DTLA – Signs of the arrival of the holidays in Downtown Los Angeles include the opening of the Pershing Square ice rink and the proliferation of wreaths and holly under sunny skies. This week, there’s another surefire indicator: the debut of a new version of Tchaikovsky’s iconic ballet The Nutcracker.

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The Glorya Kaufman Presents Dance at the Music Center series is bringing a world premiere production to the Dorothy Chandler Pavilion on Thursday-Sunday, Dec. 7-10. Tickets to the six performances (including three matinees) start at $34.

The Music Center co-commissioned a new version of The Nutcracker from the esteemed Miami City Ballet. The two-act show builds upon choreographer George Balanchine’s 1954 version of the ballet, with the lead roles of Marie and the Nutcracker played by children.

The ballet follows Pyotr Illych Tchaikovsky’s 1892 story of a young girl who gets a toy nutcracker for Christmas and soon witnesses an invasion of mice led by the villainous Mouse King. When the Nutcracker comes alive, Marie is caught up in the battle between two armies and a journey to the Land of Sweets. It is all told through dance, and the Downtown production will include a live orchestra, updated sets and costumes, and a bevy of young performers from the Colburn School and the Los Angeles Children’s Chorus.

The Miami City Ballet has been performing Balachine’s Nutcracker since the company’s inception 27 years ago, but recognized that their production was built for a small theater, according to Artistic Director Lourdes Lopez. She and other Miami City Ballet leaders realized it was time to mount a new version.

The Nutcracker is supposed to be this, maybe not lavish, but big holiday spectacle. It didn’t look that way,” Lopez said. “I had this idea of inviting artists to create these sets and costumes for the company.”

Cuban-American artists Ruben and Isabel Toledo were tapped to design the new production, and created colorful, pastel-toned costumes and sets inspired by Cuban art. The company is employing modern stagecraft, including projections that help enhance the atmosphere of the show, such as when the Mouse King’s armies spill out of the “walls” of Marie’s house.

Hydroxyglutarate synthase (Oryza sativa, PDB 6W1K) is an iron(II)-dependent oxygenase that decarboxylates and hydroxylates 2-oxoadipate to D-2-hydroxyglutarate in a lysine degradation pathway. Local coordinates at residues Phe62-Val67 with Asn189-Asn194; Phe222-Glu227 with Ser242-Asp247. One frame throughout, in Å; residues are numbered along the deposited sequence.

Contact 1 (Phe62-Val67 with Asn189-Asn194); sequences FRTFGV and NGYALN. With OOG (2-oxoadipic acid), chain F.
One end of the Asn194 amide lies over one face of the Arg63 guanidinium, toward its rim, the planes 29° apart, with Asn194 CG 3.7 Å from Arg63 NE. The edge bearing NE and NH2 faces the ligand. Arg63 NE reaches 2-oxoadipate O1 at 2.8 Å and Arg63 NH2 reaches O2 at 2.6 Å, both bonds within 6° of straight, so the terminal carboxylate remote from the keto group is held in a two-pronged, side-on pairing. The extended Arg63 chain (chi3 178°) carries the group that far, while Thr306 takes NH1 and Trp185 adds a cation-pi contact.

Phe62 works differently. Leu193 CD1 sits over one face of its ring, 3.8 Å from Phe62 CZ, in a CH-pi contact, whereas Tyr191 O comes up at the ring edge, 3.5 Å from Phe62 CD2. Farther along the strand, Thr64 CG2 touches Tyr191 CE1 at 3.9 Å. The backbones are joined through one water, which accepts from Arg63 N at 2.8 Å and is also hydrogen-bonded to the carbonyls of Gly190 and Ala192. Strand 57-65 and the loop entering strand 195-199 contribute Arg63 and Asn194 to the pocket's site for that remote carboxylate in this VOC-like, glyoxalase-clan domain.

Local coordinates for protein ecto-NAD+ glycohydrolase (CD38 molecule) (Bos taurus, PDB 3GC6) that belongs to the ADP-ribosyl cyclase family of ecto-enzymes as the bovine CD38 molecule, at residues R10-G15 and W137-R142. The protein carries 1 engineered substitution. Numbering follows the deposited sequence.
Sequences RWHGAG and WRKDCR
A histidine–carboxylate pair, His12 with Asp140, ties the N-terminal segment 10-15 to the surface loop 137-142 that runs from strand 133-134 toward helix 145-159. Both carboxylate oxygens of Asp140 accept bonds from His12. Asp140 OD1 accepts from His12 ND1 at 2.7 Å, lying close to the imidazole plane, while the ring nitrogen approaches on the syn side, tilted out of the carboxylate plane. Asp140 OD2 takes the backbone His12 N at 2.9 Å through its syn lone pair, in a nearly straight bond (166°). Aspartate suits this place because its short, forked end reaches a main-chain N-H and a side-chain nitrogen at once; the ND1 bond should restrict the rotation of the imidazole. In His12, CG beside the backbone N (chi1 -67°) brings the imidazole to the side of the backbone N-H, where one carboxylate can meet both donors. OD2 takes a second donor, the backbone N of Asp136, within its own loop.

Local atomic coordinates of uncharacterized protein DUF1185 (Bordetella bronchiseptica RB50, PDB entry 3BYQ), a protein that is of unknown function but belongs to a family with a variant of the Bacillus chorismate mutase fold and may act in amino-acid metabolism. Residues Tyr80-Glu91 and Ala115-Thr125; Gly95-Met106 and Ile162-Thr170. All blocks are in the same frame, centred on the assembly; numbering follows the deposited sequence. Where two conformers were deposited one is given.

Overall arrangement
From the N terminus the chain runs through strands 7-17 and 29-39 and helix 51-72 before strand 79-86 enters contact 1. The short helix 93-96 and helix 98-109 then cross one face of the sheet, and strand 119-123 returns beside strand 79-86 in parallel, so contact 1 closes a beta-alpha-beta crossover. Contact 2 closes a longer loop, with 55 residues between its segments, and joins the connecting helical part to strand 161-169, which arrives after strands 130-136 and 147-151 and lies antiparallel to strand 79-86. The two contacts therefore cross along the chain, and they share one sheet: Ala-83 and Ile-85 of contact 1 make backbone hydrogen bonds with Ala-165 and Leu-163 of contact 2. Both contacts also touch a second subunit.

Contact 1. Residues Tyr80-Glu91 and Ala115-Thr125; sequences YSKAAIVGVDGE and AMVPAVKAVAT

It has been five years since a version of The Nutcracker was last staged at the Dorothy Chandler, according to Music Center President and CEO Rachael Moore. She noted that many major cities have a production of the ballet every year, and felt the Music Center was missing a key cultural element. The opportunity to bring a new Miami City Ballet production to Downtown made sense for both arts organizations, she said.

“The Miami City Ballet is a wonderful company doing the Balanchine production, and one of the most diverse ballet companies in the country,” Moore said. “There’s a natural synergy between their commitment to diversity and with Los Angeles being one of the most diverse counties in the country.”

The new production is rooted in the period setting of the story. Lopez said that the Toledos crafted costumes heavy in lace and tweed for the “real world” scenes set during the Industrial Revolution. Lopez compared the first act to traditional theater, with an emphasis on darker, earthier colors when the plot is set in Marie’s family home at Christmas.

In the second act, set in the fantastical Land of Sweets, the Toledos let the color explode, Lopez said. She pointed to the bright tones in the Sugar Plum Fairy’s costumes and the vibrant sets as the kingdom’s citizens dance.

The production lives up to the spectacle Lopez envisioned. Nearly 100 performers are involved, with 40 members of the Miami City Ballet working with 50 children from the Colburn School, the locally based Gabriella Foundation’s everybody dance! program, plus the Los Angeles Children’s Chorus. There are two casts of children, part of an effort to allow a greater number of kids to participate, Lopez said.

The dance directors at the Colburn School, Jennifer Ringer and James Fayette, are both former dancers at the New York City Ballet, which also performs Balanchine’s Nutcracker. Lopez said that the shared background offered a layer of comfort to the production, as the children would be trained by people familiar with the choreography.

Both Lopez and Moore noted the widespread appeal of The Nutcracker, and enthused about its ability to introduce more people to the art form.

The Nutcracker is one of those things that’s sort of like the Rockettes,” Moore said. “People go year after year. It’s a way to attract kids and families. We jokingly call it a ‘gateway ballet.’”

That gateway is enjoyed by all generations, Moore added, as parents who grew up seeing it bring their children. Moore said she hopes that the ballet becomes an annual event at the Music Center.

The Nutcracker runs Dec. 7-10 at the Dorothy Chandler Pavilion, 135 N. Grand Ave., (213) 972-0711 or musiccenter.org.